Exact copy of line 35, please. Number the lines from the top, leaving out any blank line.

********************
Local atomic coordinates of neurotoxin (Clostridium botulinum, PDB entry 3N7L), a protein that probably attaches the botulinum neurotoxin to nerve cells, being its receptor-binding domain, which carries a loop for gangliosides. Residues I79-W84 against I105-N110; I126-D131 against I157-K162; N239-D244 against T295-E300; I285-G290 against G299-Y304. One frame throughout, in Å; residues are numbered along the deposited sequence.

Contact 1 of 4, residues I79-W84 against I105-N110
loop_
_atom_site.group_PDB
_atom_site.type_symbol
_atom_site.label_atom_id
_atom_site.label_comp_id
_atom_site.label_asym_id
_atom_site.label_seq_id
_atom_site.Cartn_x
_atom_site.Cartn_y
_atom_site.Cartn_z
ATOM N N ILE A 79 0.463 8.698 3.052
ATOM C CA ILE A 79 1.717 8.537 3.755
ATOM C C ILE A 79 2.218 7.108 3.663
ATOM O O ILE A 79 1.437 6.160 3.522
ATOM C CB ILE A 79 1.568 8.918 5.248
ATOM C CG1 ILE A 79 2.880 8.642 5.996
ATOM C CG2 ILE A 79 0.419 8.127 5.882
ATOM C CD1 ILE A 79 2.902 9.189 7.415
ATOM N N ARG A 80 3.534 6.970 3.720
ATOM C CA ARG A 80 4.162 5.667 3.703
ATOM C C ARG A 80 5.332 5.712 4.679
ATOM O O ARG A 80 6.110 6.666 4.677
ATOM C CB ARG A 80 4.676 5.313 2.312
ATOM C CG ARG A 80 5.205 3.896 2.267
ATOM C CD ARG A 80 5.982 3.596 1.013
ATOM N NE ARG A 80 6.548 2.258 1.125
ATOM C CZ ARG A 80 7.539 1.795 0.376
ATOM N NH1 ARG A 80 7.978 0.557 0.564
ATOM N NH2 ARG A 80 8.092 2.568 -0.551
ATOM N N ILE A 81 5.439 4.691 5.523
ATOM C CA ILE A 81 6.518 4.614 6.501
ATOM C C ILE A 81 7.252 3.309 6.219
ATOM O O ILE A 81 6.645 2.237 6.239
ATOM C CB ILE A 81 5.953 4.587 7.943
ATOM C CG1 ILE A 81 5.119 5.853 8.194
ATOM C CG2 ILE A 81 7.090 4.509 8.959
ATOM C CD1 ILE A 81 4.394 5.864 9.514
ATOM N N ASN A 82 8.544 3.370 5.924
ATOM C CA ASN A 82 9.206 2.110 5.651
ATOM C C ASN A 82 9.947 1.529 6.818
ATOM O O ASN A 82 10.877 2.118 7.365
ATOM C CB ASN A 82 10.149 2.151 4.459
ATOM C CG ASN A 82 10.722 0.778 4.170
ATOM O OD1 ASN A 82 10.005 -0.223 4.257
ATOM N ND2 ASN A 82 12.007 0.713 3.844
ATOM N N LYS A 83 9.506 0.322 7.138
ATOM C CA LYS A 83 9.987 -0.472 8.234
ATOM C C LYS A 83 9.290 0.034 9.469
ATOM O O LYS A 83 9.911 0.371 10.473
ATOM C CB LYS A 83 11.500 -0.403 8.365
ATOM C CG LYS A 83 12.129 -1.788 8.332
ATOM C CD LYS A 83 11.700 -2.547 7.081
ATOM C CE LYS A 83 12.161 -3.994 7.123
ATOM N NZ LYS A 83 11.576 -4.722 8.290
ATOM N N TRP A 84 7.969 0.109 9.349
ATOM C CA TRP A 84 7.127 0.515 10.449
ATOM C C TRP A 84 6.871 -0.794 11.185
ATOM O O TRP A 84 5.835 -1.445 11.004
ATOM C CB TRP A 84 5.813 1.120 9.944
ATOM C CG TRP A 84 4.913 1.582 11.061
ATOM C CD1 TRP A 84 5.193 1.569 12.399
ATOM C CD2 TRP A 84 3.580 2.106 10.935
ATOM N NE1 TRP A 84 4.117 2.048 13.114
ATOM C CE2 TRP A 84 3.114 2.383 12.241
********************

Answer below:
ATOM O O ILE A 81 6.645 2.237 6.239